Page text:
2011 Pinglin Bao Zhong
Brewing this in Cha Xi for the early Autumn, sitting by the window with the pink and purple of the season’s last morning glories peeking in. Memories of distant sun-soaked Pinglin are coming out of the pot right along with the tea.
Knowing that the small town of Pinglin near the North-East coast of Taiwan was home to this iconic oolong, but little else, my friends and I muddled our way to the downtown bus that would take us there. When we arrived, we were surprised to find what looked more like a small village than the tourist-friendly tea town we had hoped for. There was even supposed to be a huge tea museum!
Not dissuaded, we did what we usually did in Taiwan: walked about until we saw some tea and headed toward it. Right next to our bus stop there was a small shop (or house, it was difficult to tell the difference on the streets of Taiwan) that was filled to bursting with big bags of green leaves. After pushing our way toward the back, we were met by a very friendly family. The parents didn’t speak any English, and we had no Chinese to offer them, but we managed to communicate that we were interested in tasting some local oolong. Luckily for us, one of their sons, probably around high-school age, spoke some English and we were able to taste a wide selection of what they had to offer.
It turns out there is quite a variety of taste, even among Bao Zhong (literally meaning “wrapped item”) teas produced by a single family. The oxidation level, date of harvest, the leaf size, and the level of roast all have a noticeable effect on the final product. Since this was the first tea shop in the entire town we visited, we bought a small amount of our favorites and then, emboldened by our success, headed out to see what other treasures we could find.
After several hours of wandering the streets and trying a few other shops (or living rooms?), it became clear that our first stop had been the best all along.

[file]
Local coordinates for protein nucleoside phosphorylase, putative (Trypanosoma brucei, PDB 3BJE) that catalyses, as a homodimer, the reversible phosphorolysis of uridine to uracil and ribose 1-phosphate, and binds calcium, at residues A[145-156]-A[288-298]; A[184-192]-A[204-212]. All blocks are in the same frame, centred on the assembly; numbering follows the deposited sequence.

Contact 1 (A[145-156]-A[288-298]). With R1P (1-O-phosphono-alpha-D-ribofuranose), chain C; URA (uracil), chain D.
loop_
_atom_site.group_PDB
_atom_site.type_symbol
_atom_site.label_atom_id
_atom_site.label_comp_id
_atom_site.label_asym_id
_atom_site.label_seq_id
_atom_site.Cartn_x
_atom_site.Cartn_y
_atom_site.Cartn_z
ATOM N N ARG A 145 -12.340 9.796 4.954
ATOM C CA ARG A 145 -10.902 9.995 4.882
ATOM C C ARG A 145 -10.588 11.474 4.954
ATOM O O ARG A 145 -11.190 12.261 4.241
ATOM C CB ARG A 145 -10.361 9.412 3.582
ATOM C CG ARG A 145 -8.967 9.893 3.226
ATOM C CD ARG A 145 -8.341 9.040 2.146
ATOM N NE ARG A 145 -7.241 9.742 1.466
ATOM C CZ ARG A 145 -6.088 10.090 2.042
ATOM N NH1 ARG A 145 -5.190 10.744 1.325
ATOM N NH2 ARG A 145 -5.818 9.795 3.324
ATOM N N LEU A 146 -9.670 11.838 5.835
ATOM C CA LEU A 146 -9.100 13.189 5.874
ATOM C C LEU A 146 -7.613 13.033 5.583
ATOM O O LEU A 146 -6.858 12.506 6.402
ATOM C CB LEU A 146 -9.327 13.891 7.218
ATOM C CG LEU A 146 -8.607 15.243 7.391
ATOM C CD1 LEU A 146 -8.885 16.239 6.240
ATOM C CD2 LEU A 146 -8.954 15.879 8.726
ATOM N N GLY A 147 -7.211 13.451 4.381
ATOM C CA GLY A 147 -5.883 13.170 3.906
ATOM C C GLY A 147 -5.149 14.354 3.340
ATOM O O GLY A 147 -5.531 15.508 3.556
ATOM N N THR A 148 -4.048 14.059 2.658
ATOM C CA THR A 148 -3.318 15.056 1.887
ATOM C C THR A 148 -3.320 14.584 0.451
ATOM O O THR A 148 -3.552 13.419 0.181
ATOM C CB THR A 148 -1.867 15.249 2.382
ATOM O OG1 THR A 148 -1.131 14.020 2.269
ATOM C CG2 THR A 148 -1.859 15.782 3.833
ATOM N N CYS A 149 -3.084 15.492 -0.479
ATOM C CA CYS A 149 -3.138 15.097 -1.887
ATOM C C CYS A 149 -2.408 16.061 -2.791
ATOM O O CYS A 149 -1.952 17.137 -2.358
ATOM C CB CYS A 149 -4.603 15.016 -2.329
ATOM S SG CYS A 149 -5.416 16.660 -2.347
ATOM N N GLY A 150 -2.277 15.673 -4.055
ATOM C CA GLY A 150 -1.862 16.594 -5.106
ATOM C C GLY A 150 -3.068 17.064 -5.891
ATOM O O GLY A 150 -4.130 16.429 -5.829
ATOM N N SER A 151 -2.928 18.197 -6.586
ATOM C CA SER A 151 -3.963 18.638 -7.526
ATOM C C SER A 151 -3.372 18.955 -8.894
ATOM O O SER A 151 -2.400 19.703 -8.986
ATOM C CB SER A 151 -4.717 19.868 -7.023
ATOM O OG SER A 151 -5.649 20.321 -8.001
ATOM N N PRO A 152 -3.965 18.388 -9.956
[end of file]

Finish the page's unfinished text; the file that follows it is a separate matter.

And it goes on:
There was, in fact, a tea museum. It was completely empty of other humans and the only staff we saw were in the small gift shop near the entrance, but it was indeed a storehouse of tea information and examples. The advantage of the lack of people was that we were free to wander the halls all by ourselves with no ticket required. The down side was that it was a little rough around the edges. (It was also one of the many places in Asia where one is expected to bring one’s own toilet paper. Altogether a good life lesson.)
We eventually returned to the first tea shop we had found and purchased some more recently harvested leaves, including this light roast oolong and a Green Bao Zhong for its freshness. As I’ve come to expect from good quality oolongs, this tea has aged well in its simple foil package, possibly improving in the year since its harvest.
Sweet like green grass and honeydew. Gentle roast that joins “tea” to “melon” in my taste memory; it creates a texture and chewiness on the sides of the mouth. Golden-green color.
Second infusion is more rich and less sweet. Tending toward the sweetness of a good light ale.
I figured a bit longer in the pot would help to bring back the honeydew. The third infusion takes the sweetness and makes it into a bold statement rather than a gentle brush. Mouth-filling, it brings together the tastes of the previous two.
About 45 second to one minute infusions with a decent amount of leaves. Brewed in my Yixing pot from Maokong, Taiwan, reserved for light roast oolongs.